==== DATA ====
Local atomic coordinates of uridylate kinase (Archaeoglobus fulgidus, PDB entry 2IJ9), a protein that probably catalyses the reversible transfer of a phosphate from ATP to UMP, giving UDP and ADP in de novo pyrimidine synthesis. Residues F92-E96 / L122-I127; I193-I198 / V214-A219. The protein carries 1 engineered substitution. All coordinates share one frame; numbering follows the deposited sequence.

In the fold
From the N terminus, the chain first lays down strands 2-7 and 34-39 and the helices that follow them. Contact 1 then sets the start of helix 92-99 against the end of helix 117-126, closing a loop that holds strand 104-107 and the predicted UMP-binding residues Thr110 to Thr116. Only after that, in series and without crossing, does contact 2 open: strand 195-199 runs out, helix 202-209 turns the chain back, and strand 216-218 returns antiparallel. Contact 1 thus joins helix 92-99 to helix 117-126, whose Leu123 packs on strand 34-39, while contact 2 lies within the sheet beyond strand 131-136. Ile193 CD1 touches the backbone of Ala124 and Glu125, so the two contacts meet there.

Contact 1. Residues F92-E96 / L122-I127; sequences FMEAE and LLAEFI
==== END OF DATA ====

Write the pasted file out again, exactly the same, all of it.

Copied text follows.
Local atomic coordinates of uridylate kinase (Archaeoglobus fulgidus, PDB entry 2IJ9), a protein that probably catalyses the reversible transfer of a phosphate from ATP to UMP, giving UDP and ADP in de novo pyrimidine synthesis. Residues F92-E96 / L122-I127; I193-I198 / V214-A219. The protein carries 1 engineered substitution. All coordinates share one frame; numbering follows the deposited sequence.

In the fold
From the N terminus, the chain first lays down strands 2-7 and 34-39 and the helices that follow them. Contact 1 then sets the start of helix 92-99 against the end of helix 117-126, closing a loop that holds strand 104-107 and the predicted UMP-binding residues Thr110 to Thr116. Only after that, in series and without crossing, does contact 2 open: strand 195-199 runs out, helix 202-209 turns the chain back, and strand 216-218 returns antiparallel. Contact 1 thus joins helix 92-99 to helix 117-126, whose Leu123 packs on strand 34-39, while contact 2 lies within the sheet beyond strand 131-136. Ile193 CD1 touches the backbone of Ala124 and Glu125, so the two contacts meet there.

Contact 1. Residues F92-E96 / L122-I127; sequences FMEAE and LLAEFI